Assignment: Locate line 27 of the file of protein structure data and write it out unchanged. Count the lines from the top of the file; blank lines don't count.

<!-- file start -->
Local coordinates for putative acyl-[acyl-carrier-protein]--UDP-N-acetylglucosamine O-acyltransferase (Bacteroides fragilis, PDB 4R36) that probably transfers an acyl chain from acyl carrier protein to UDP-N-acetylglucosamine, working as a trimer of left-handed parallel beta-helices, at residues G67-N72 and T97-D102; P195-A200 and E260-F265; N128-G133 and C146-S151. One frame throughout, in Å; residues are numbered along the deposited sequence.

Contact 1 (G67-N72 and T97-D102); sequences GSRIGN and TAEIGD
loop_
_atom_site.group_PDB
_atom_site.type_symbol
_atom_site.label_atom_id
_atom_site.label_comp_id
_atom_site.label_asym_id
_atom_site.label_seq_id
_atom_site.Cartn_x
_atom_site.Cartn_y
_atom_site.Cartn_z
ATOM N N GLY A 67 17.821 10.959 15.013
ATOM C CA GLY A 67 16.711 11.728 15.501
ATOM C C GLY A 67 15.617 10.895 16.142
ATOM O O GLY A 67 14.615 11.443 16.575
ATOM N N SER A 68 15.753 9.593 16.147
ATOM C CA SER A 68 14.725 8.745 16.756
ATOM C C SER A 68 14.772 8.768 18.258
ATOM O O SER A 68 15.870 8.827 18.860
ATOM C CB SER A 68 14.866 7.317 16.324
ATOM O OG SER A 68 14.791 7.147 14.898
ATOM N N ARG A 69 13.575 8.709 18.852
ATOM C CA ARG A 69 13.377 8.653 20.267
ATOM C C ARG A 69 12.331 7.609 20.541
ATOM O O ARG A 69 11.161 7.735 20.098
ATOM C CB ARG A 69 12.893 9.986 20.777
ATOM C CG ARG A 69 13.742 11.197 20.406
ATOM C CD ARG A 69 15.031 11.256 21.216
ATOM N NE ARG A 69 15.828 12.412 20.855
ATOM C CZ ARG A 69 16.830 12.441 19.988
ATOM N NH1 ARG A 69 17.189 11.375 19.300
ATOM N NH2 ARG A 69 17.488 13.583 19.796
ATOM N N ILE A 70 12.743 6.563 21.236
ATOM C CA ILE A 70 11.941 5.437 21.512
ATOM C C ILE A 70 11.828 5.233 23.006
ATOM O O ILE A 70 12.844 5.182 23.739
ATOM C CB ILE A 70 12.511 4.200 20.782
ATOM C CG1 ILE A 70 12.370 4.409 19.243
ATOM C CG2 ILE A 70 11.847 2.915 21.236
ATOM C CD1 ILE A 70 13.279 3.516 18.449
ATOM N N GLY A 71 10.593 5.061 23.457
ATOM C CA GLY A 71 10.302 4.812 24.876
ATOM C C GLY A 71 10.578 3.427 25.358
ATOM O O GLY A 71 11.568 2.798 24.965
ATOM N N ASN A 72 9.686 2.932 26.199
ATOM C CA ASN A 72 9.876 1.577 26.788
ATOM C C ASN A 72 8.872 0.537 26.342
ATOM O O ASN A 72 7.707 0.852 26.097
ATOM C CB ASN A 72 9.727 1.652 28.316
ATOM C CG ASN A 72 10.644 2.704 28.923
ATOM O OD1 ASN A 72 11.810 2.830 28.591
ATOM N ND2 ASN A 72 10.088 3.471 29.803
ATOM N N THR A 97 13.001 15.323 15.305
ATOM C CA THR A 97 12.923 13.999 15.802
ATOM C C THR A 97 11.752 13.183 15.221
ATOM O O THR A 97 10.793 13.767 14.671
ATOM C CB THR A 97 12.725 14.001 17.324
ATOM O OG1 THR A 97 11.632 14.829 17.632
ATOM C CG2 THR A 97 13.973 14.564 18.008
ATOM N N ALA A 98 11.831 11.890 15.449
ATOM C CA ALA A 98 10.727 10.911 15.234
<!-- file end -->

ATOM C CB ARG A 69 12.893 9.986 20.777